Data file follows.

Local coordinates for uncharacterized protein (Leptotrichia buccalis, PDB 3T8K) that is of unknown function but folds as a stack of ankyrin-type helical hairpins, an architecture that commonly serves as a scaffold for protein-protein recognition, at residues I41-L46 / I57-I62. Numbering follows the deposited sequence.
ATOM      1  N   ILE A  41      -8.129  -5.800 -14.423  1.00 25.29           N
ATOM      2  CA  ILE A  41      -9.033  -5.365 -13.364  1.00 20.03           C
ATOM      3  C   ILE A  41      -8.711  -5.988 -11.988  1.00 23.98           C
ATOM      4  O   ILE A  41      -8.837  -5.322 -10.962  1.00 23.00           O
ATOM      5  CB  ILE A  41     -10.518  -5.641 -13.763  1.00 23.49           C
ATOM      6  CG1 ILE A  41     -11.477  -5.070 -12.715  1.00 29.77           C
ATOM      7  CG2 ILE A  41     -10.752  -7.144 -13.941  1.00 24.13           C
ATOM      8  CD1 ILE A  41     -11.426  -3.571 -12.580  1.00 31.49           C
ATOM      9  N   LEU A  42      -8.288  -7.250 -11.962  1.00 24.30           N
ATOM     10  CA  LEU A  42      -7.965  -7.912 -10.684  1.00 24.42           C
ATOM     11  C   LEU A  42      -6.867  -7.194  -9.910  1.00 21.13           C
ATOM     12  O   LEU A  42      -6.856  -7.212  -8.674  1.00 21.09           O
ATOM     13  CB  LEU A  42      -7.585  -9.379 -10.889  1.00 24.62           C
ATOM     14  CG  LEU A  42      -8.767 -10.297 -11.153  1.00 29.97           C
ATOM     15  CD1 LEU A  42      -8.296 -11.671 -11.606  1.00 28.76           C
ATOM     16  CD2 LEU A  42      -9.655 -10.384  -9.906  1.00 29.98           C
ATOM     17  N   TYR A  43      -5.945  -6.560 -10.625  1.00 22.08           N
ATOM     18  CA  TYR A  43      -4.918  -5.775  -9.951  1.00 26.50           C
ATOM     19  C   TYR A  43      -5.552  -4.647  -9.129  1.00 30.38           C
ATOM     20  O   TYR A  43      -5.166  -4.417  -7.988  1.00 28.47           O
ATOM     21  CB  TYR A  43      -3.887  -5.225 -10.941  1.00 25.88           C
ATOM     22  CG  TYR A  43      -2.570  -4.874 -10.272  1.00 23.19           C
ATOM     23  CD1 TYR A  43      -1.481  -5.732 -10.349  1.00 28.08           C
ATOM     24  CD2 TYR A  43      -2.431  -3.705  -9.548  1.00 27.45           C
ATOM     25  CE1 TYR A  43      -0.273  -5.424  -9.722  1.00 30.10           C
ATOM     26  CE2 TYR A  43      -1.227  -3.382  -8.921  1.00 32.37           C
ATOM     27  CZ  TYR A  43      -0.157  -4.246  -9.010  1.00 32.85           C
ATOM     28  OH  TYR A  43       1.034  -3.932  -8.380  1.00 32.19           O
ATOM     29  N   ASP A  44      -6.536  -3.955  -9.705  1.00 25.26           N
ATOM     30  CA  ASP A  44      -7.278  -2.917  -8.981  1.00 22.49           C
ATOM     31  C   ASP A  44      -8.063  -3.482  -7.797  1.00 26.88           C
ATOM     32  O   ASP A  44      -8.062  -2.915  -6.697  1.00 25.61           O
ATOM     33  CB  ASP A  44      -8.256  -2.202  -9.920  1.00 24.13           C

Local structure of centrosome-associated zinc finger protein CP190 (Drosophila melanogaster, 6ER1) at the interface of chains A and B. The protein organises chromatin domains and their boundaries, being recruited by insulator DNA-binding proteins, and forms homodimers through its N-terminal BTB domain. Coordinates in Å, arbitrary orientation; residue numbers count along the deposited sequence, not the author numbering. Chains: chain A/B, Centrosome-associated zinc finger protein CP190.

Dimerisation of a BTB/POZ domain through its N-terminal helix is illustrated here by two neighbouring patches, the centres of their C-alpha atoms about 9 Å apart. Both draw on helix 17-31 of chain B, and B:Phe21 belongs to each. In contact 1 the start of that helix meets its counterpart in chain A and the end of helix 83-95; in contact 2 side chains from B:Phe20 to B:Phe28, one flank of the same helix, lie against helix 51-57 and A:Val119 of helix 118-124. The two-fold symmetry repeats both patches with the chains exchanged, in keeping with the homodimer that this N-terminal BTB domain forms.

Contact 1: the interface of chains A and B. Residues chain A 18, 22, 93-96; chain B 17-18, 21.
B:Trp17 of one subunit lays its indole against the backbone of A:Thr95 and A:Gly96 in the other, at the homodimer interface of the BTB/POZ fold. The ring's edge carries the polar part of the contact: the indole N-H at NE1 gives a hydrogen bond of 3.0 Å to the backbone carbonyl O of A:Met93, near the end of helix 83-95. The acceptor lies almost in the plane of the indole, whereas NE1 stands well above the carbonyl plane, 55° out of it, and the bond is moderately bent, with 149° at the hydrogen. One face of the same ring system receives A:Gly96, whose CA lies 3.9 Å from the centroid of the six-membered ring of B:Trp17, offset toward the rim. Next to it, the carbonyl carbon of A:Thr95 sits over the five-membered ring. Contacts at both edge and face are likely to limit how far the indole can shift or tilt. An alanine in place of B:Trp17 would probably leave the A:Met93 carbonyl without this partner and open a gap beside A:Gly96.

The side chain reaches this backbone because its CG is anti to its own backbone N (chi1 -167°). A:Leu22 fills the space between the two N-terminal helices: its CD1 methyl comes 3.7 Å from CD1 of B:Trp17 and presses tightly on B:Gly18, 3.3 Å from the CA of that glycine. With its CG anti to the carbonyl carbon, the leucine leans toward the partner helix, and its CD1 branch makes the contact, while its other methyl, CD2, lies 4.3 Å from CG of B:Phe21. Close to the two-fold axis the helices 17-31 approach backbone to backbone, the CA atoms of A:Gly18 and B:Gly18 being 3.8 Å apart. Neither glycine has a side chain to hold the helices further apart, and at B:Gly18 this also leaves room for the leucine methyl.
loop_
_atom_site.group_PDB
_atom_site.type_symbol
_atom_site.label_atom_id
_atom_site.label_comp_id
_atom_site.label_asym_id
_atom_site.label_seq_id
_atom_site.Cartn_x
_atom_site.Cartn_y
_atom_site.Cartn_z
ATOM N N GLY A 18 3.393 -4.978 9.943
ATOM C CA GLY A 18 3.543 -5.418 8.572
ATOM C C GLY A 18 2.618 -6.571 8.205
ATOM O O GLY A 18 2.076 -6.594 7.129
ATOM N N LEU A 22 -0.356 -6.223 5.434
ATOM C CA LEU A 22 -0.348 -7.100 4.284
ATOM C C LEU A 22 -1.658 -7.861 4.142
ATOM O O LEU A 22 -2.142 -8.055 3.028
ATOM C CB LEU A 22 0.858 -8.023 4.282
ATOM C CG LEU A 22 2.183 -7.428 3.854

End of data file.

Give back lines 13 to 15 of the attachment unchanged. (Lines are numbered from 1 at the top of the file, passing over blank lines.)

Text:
ATOM     12  O   LEU A  42      -6.856  -7.212  -8.674  1.00 21.09           O
ATOM     13  CB  LEU A  42      -7.585  -9.379 -10.889  1.00 24.62           C
ATOM     14  CG  LEU A  42      -8.767 -10.297 -11.153  1.00 29.97           C